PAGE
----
As cars becomes smartphones on wheels, carmakers change
The rapidly growing electric vehicle (EV) market has only made their efforts that much more urgent.
With all the features, EVs today are a lot like smartphones.
According to Hyundai Motor, the Genesis GV60, which was debuted this month, has a wireless software update function, known as over-the-air-programming (OTA).
This feature allows a regular update of software installed on the vehicle, much like a smartphone.
The software update is especially notable as it makes changes to the electronic control system, which operates the suspension, brakes, steering and airbags.
Previously, updates were only made to the vehicle’s infotainment system, which includes the head-up display and navigation systems.
“The software installed on the GV60 was developed by Hyundai Motor on its own,” said a Hyundai Motor executive.
Hyundai Motor in recent years has been increasing it capabilities in software development. The Korean automaker is seen as falling behind Tesla in terms of software development.
Other automakers are also increasing development of their own software in transitioning to the manufacturing of EVs.
One example is General Motors (GM).
GM last month announced its Ultifi software platform, which will be built into all GM vehicles starting 2023.
“Ultifi is a big, big step in our software strategy,” said Scott Miller, a GM vice president. “Today, cars are enabled by software. With Ultifi, cars will be defined by it.”
Miller said one of the strengths of Ultifi is “continuous integration.”
“We’re separating the software from the hardware so we can continuously upgrade apps,” Miller said. “It will allow us to be very agile and constantly learn how to make it better.”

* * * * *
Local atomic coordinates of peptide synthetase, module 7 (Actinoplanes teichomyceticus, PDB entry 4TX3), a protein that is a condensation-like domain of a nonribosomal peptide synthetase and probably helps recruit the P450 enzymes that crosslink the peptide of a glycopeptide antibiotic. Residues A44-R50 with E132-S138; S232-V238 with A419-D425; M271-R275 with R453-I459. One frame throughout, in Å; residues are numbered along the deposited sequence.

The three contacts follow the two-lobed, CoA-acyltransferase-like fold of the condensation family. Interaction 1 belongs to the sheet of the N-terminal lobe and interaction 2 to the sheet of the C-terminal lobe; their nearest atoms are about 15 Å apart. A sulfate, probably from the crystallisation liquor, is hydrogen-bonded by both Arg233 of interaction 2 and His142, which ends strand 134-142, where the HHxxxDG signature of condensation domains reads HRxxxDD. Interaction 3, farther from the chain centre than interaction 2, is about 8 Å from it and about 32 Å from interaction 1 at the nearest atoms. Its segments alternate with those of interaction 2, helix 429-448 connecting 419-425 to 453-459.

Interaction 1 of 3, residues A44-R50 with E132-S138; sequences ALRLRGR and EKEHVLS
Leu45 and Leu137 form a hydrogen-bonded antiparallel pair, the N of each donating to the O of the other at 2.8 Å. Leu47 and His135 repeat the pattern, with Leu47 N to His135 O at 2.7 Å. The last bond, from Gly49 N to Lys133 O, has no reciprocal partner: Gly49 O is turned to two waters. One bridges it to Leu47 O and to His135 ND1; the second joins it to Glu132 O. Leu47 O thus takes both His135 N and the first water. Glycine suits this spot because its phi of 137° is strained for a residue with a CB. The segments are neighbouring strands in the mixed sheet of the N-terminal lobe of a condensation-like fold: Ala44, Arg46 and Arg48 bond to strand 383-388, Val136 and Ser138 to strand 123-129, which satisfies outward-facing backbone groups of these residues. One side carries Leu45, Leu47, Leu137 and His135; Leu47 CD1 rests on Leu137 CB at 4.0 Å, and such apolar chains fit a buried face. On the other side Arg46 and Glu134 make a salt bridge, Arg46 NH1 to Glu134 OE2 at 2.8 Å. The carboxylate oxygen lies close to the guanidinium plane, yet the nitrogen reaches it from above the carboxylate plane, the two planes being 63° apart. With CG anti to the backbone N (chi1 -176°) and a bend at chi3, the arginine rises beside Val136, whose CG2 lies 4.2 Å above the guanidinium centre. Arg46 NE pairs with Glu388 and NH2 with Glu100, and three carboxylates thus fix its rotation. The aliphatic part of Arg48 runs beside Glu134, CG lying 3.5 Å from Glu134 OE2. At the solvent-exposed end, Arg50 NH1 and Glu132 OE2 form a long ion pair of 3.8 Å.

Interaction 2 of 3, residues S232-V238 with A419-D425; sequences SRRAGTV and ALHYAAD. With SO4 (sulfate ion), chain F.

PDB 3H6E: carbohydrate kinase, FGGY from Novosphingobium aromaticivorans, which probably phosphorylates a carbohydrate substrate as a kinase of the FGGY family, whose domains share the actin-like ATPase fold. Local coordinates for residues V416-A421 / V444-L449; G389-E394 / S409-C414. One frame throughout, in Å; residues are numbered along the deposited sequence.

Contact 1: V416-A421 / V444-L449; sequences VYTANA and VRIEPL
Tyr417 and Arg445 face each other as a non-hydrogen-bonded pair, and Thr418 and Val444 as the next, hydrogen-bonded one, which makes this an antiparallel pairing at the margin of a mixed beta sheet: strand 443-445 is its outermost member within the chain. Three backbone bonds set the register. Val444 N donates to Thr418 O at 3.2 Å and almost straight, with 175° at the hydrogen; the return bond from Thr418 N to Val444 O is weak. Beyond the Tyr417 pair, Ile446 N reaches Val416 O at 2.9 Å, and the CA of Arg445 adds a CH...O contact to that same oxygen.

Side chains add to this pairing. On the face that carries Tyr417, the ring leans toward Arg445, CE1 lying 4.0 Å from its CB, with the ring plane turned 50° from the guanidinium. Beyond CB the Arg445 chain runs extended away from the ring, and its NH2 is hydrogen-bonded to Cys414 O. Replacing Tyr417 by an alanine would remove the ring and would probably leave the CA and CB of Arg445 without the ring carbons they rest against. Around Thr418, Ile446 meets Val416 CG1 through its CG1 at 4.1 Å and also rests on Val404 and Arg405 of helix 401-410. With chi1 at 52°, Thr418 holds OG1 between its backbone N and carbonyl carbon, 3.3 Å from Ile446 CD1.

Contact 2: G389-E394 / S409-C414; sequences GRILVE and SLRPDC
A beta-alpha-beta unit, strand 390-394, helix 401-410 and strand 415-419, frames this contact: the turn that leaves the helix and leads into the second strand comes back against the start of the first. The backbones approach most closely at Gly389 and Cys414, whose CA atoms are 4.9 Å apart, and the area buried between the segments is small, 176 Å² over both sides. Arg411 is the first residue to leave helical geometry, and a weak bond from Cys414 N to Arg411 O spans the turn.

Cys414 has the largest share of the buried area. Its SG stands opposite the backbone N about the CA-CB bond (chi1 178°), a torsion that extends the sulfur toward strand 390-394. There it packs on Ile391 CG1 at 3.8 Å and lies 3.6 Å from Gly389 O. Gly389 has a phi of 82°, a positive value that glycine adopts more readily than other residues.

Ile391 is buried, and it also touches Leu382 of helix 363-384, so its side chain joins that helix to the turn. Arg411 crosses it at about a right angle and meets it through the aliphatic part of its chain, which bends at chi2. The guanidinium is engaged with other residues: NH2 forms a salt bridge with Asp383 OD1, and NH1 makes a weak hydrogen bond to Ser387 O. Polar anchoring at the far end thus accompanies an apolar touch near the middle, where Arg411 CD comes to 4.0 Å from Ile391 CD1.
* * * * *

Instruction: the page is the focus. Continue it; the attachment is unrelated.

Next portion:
The software is not only targeted at improving the driving experience but also preventing accidents.
The software on the numerous sensors installed could help the driver have more control in unfavorable weather conditions, including slippery roads, or reduce the speed of vehicles in school zones.
Due to the vast potential, European automakers are also jumping on the bandwagon.
Volkswagen has 5,000 people working on software development, while Mercedes-Benz is working on its own operating system (OS) jointly with Santa Clara, California's Nvidia.
One of the key reasons legacy automakers are competitively developing software is because future cars are rising as new IT platforms.
On average, 80 million vehicles are sold globally a year, far fewer than the 500 million smartphones sold every year, but the mobility IT market is perceived as a blue ocean.
Apple might also move into the vehicle market, though it hasn’t confirmed any plans.
Automobiles transitioning to IT platforms is expected to accelerate once 5G connectivity improves, allowing fully autonomous driving.
“The line between IT devices and the automobile will become more ambiguous as artificial intelligence technology becomes more advanced,” said Jeong Tai-kyeong, an AI Convergence professor at Hallym University. “As we have experienced through the smartphone, even in future cars, companies that fail to develop their own software will be pushed out of the platform competition.”
The Korea Automobile Manufacturers Association (KAMA) recently expressed its opposition to a bill in the U.S. House of Representatives that increases tax credits to unionized EV automakers in the United States
“This has the potential of violating the bilateral free trade agreement between Korea and the U.S. as well as WTO’s subsidies agreement,” said KAMA Chairman Chung Man-ki.
The bill offers an additional $4,500 in tax incentives on top of the $7,500 tax credits on EVs made by U.S. automakers.
An additional $500 tax incentive goes toward EVs that have batteries made in the U.S.
The tax incentive will significantly lower the price of EVs sold in the U.S. compared to those imported from Korea.
Other automakers, including Japan’s Toyota and Honda, have opposed to the bill.
BY KANG KI-HUN, KIM YOUNG-JOO [email@example.com]
with the Korea JoongAng Daily
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